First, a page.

“Northridge is returning a lot of players,” Rubio said. “In the game of volleyball experience plays so much into your ability to be successful. As last year showed us, we were so young and we were inconsistent. So Northridge will be a good test.
The Aggies were picked to finish eighth in the tough Mountain West Conference. Of the three teams Arizona will face over the weekend, they had the most success against the top 100 last season with a 3-5 record.
Coach Grayson DuBose’s team went 16-14 overall and finished 8-10 in the MWC.
For Tucson-area fans, tuning into the Big Sky channel online to watch this match will provide a glimpse of local product Kassidy Johnson. The senior setter out of Cienega High School has been a significant contributor since she arrived in Logan. She has started matches all three seasons, including 21 last year.
Johnson will be joined by four other Aggies with starting experience. Senior Lauren O’Brien started 29 of the team’s 30 matches at middle blocker last season. She led the team with 108 blocks and was fourth in kills.
Senior Tasia Taylor is key to the Aggies’ defense. The libero had a record year in 2017, setting a school record in October when she had 25 digs in a three-set match against UNLV. She moved to No. 4 on the USU single-season digs list with 525. Those numbers helped her establish herself as one of the best defenders in the MWC last season. Her average of 4.86 digs per set ranked second in conference for 2017.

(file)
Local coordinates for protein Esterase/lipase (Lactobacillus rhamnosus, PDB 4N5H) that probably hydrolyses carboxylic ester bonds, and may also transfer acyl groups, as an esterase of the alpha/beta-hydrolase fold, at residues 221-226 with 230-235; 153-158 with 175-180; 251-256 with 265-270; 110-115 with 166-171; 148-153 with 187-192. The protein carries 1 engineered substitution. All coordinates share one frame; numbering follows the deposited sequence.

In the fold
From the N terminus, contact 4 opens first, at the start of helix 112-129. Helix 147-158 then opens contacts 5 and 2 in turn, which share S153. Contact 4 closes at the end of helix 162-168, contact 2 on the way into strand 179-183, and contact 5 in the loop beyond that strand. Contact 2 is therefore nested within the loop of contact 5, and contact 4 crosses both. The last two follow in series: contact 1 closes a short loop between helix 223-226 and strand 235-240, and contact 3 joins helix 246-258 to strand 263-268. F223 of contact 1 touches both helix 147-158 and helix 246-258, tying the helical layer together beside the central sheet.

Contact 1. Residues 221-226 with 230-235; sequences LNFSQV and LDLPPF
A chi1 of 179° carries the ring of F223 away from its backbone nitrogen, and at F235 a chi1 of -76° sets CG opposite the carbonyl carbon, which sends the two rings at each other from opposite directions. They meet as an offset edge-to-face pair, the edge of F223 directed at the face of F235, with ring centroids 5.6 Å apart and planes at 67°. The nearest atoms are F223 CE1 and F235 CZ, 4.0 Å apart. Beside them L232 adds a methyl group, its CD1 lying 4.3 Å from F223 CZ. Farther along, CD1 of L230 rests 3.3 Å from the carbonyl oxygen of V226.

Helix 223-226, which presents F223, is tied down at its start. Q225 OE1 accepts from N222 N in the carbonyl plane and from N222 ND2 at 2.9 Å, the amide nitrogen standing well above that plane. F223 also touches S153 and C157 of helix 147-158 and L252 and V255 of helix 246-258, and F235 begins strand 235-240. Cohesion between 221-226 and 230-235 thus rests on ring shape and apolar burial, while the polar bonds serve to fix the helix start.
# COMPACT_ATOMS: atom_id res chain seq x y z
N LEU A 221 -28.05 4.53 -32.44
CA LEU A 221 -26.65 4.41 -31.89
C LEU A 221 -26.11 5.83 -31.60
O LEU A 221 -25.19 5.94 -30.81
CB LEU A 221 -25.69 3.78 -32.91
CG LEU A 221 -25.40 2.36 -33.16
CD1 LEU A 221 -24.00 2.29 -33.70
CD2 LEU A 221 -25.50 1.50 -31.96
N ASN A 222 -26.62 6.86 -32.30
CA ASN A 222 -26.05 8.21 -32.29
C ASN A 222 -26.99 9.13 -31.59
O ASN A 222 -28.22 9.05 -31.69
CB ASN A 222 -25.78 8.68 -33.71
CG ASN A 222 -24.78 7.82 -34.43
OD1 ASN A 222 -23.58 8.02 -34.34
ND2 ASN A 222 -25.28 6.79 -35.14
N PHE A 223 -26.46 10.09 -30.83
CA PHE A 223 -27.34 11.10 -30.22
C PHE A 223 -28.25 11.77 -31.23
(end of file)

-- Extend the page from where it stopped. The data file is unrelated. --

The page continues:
Sophomores Madi Olson-Shepherd and Bailey Downing complete the list of Aggie’s with starting experience. With a total of 27 starts between them, the provide DuBose with additional options at defensive specialist/libero, middle blocker and outside hitter.
“Utah State traditionally has always been very big, physical,” Rubio said.
For Sacramento State, it’s not just about protecting its home court. The Hornets are trying to follow up on a successful 2017 with an even better 2018.
The team went 26-10 and won the Big Sky regular season title before falling to North Dakota in the conference tournament championship game last year. The Hornets wrapped things up with an RPI of 80—22 places higher than the Wildcats—and secured a berth in the National Invitational Volleyball Championship (NIVC).
Sacramento State’s major stumbling block in 2017 was getting past the higher-ranked teams on its schedule. The Hornets went 1-4 against teams in the top 100, the lone win coming in the regular season matchup against conference foe North Dakota. A win against a Pac-12 opponent, even one coming off a down year, would go a long ways to showing that they’re capable of taking that next step this season.
The Hornets need to prove that they can do that after losing Big Sky MVP Kennedy Kurtz, though. Kurtz, who led the nation in assists, is one of five departed seniors. The Big Sky coaches have their doubts, picking the team to finish third in the preseason conference poll.
The team proved that they can outperform projections, though, having won the regular season after being picked third last year. They are also not bereft of returning talent.